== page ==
Michelle shares her thoughts on the loss of the great Ruth Bader Ginsburg.
“It makes it plain that we cannot take this election for granted,” she said. “Not now. Not ever.”
As the nation continues to mourn the death of Supreme Court Justice and pop culture icon Ruth Bader Ginsburg, former First Lady Michelle Obama shared some words about the “icon,” “role model,” and “dear friend” with late-night host Conan O’Brien.
O’Brien, who conducted the lengthy interview for the Wednesday night episode of Conan, had mentioned earlier how his mother was one of the first women to attend Yale Law. “I think about that and about the determination and the sheer intelligence it took for people like Justice Ginsburg, and your mother, and so many other women — well, not many of them because there are very few of them in that generation — who were at the frontlines of opening up opportunities for all of us,” Obama said.
“Her entire legal career, her time on the Supreme Court really pushed open a new set of possibilities for women all over the country and all over the world,” she continued. “And to lose that kind of icon in this time that we’re in, because we’re facing some difficult times, it’s heartbreaking but it should also be eyeopening.”
While Obama is used to speaking about the importance of voting, especially during an election year, she said sometimes the power of a president to appoint Supreme Court Justices “doesn’t feel real to people.”
“It’s not motivating enough because they’re like, ‘What does this mean?'” she said. “But now that we’ve lost this icon, and the balance of power in the Supreme Court lays in the hands of this sitting president and will impact the lives of young people for generations to come, it is all too real what having someone like her on the Court has meant. But it makes it plain that we cannot take this election for granted. Not now. Not ever.”
TBS shared the full interview of Michelle being interviewed by her friend Conan O’Brien.
Conan is joined by former First Lady Michelle Obama to talk about what it’s like to quarantine with the Obama’s, what Justice Ruth Bader Ginsburg’s legacy means to her, and the importance of voting in every election. PLUS: Conan and Mrs. Obama surprise a group of young “When We All Vote” volunteers.
Get registered to vote, check your status, and more @ https://www.whenweallvote.org.
Michelle did an appearance on Conan and talked about social distancing with her family and how her girls are a bit done with being stuck with mom & dad.
Like many families across the United States, the Obamas are feeling the effects of social distancing at home for months during the novel coronavirus (COVID-19) pandemic.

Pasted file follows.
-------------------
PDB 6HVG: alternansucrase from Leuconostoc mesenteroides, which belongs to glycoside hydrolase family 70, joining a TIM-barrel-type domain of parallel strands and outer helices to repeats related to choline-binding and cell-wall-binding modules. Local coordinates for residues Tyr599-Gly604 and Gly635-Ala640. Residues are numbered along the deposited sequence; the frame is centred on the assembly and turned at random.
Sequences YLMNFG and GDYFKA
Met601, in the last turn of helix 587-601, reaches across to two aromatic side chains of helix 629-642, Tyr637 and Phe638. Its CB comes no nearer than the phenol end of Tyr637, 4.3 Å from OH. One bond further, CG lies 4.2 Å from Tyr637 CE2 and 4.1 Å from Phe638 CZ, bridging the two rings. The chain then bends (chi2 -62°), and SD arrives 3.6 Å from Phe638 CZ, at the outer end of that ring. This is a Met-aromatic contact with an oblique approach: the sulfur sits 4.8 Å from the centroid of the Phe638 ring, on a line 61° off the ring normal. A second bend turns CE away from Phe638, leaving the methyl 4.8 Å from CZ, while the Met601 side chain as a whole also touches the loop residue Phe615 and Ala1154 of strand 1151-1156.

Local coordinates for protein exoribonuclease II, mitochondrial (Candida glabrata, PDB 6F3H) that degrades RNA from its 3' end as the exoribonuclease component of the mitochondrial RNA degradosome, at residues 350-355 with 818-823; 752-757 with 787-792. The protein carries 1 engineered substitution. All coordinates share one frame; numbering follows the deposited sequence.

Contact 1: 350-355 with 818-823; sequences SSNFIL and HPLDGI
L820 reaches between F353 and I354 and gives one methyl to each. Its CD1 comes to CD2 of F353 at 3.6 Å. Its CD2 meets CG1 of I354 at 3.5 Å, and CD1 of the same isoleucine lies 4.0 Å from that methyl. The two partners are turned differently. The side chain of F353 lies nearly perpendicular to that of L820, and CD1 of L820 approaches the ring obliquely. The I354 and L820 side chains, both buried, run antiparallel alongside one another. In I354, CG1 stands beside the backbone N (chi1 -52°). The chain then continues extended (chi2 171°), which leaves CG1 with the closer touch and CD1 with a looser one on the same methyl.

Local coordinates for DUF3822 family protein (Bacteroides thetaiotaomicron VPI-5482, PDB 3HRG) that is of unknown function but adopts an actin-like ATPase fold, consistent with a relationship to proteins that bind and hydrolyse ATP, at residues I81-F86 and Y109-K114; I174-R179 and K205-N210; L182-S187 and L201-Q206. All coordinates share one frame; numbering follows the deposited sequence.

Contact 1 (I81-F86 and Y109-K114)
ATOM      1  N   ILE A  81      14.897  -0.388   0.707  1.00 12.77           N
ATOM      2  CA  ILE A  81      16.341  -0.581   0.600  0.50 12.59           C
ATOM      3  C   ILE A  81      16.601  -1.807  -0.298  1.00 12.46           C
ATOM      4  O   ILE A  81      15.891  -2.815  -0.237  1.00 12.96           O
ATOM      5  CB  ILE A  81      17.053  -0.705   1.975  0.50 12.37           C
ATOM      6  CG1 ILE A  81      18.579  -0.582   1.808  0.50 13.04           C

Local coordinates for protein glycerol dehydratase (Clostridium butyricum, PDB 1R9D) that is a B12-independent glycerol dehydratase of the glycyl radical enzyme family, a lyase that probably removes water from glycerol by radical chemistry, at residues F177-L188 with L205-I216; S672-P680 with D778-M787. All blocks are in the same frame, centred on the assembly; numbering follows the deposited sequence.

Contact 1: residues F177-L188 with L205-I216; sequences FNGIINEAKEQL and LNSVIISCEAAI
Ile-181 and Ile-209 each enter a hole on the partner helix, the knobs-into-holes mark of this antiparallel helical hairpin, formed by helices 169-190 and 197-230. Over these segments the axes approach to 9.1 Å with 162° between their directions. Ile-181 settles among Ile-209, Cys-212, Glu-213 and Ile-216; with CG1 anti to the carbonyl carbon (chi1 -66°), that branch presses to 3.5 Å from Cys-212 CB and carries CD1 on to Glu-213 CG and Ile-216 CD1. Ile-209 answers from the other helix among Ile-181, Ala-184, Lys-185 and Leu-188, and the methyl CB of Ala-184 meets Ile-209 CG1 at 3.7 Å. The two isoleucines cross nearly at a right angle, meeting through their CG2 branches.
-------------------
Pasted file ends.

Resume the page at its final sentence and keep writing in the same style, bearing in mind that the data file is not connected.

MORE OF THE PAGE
Michelle Obama virtually joined Conan O’Brien on his talk show Wednesday and shared with the comedian that while the family has enjoyed spending some unexpected time together at the beginning of the pandemic, the novelty has begun to wear off.
Michelle, 56, explained that in the “early stages” of the stay-at-home orders, she, husband Barack Obama and daughters Sasha, 19, and Malia, 22, “were all excited to be together.”
“We were being all organized and we would spend the days apart doing our respective work — the girls were still in classes in the spring — and so we would be working and then doing a little exercise, and then come together in the evenings,” she explained. “And we would have these activities — we would have cocktails, and then we would work puzzles, and play games.”
“Barack taught the girls how to play spades,” Michelle said. “We actually had some organized things — like we had an art exhibit day, where we all went off and did like water color paintings and then we showed it.”
“Now, Conan, this was in the early stages,” Michelle underscored, joking that as the weeks turned into months, Sasha and Malia became less enthralled with spending so much time at home.
“I think first our kids got a little sick of us … which was fine, ’cause we were pretty much sick of them,” she said. “And so the summer started happening, and then we could be outside a little bit more, and we came to the vineyard, where we still are, and so there’s more room to roam around … that was good, ’cause it helped us break it up. And now the kids are back in Zoom land with classes. They’re doing it remotely. And they’re no longer thrilled about being with us.”
Michelle also joked that Barack, 59, has had “limited time” to get on her “nerves” because he’s been busy most of the summer completing his book, which is set to be released after the presidential election in November.
Michelle and O’Brien, 57, discussed the Becoming author’s When We All Vote campaign and the importance of every vote in the election between Donald Trump and Joe Biden.
“Every vote absolutely matters,” she said, before she and O’Brien surprised some When We All Vote volunteers on Zoom.
“The work that you’re doing couldn’t be more important,” Michelle told the group. “I am so proud of you, and it’s like, when I see your faces, that makes me want to work harder, because I think you all deserve leadership that reflects who you all are.”
“Keep working hard, please,” she added before signing off.
Earlier on Wednesday, Michelle said that Malia and Sasha are “itching” to get back to their respective college campuses, but that it’s “not quite safe” yet because of COVID-19.
“I’m just glad that they’re staying put, even if they’re sick of me,” she said during an Instagram Live with Jennifer Lopez, which was part of the former first lady’s National Voter Registration Day Instagram takeover.
The “Get Registered & Ready” livestream served as a means of spreading the word about the importance of registering and voting in the upcoming presidential election on November 3.
Conan airs Monday through Thursday nights on TBS at 11 pm ET.